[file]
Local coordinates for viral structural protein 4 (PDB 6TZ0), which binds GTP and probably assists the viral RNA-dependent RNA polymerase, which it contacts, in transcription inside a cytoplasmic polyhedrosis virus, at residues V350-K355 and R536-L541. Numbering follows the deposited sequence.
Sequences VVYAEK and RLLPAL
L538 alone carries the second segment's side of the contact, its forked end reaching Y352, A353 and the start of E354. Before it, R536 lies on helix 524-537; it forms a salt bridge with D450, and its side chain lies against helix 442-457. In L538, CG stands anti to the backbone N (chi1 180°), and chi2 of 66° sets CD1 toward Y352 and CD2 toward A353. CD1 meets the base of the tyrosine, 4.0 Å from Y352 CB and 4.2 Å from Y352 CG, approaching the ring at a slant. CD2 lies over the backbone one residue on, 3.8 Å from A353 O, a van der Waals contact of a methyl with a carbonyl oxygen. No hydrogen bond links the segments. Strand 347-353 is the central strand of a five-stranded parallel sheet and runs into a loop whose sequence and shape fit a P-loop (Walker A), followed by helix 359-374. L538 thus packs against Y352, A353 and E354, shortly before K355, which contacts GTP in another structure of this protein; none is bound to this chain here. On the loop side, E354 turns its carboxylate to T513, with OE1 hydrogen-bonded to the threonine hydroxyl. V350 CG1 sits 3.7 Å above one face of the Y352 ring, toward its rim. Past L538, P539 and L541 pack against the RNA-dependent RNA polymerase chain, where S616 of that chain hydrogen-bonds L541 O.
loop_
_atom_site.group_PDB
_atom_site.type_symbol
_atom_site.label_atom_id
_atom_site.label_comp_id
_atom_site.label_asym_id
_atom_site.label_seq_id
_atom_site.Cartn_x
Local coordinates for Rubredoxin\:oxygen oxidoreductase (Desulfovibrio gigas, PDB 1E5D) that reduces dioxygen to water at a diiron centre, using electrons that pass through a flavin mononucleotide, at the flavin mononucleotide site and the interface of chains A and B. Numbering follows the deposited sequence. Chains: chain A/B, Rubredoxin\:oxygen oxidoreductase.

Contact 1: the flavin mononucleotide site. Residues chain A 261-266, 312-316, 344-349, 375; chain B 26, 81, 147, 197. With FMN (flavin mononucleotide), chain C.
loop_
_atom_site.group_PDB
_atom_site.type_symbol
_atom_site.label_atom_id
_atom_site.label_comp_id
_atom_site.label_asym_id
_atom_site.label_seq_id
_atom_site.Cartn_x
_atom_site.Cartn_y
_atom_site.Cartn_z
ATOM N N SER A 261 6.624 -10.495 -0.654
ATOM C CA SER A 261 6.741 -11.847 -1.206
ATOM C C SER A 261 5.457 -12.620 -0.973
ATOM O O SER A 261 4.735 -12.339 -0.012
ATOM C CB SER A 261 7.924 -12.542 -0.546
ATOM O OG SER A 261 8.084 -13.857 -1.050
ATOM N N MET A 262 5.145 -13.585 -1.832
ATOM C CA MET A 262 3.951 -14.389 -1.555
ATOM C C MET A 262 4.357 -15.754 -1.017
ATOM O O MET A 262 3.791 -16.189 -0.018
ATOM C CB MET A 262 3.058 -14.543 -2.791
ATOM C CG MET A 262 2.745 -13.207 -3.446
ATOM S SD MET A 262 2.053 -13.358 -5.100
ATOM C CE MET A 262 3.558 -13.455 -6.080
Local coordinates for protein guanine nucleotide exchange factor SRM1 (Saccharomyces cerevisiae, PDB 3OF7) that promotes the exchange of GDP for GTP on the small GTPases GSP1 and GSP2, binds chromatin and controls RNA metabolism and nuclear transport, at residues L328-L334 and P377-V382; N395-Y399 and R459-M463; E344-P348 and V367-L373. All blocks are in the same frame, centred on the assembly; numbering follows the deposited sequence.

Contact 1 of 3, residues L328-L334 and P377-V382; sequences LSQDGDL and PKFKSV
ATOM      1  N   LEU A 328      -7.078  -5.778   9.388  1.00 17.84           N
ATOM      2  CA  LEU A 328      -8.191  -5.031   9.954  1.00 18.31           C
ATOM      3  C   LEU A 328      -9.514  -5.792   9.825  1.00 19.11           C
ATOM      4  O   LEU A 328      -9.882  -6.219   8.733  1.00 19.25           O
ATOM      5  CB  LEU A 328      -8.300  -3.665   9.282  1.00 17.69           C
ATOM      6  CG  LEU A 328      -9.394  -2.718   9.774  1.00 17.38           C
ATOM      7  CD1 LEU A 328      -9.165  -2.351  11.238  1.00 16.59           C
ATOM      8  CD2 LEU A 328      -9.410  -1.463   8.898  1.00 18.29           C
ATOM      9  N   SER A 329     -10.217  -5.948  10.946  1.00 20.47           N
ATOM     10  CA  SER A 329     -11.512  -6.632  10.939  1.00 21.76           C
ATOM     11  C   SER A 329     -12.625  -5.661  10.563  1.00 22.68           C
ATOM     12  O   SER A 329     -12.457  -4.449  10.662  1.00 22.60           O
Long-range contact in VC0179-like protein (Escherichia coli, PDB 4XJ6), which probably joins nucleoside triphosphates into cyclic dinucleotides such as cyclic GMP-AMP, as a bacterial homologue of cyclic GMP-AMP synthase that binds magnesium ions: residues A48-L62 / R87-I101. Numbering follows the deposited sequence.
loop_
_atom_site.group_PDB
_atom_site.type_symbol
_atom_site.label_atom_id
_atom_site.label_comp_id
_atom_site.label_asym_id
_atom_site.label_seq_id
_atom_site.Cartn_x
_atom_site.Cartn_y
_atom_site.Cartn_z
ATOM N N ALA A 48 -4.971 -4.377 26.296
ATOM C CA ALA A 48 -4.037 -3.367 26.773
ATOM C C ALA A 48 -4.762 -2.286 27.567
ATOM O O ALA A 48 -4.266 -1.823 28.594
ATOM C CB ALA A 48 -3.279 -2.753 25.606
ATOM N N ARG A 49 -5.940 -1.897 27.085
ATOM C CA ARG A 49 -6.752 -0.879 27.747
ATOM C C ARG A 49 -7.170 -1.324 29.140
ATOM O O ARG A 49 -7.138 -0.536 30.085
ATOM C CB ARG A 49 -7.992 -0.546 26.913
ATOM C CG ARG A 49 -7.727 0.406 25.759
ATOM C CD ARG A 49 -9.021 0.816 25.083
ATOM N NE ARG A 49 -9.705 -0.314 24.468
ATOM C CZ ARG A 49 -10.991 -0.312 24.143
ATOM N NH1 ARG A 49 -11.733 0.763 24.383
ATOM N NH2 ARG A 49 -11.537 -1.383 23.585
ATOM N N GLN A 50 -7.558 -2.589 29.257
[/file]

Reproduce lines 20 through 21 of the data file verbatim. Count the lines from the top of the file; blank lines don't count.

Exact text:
_atom_site.label_seq_id
_atom_site.Cartn_x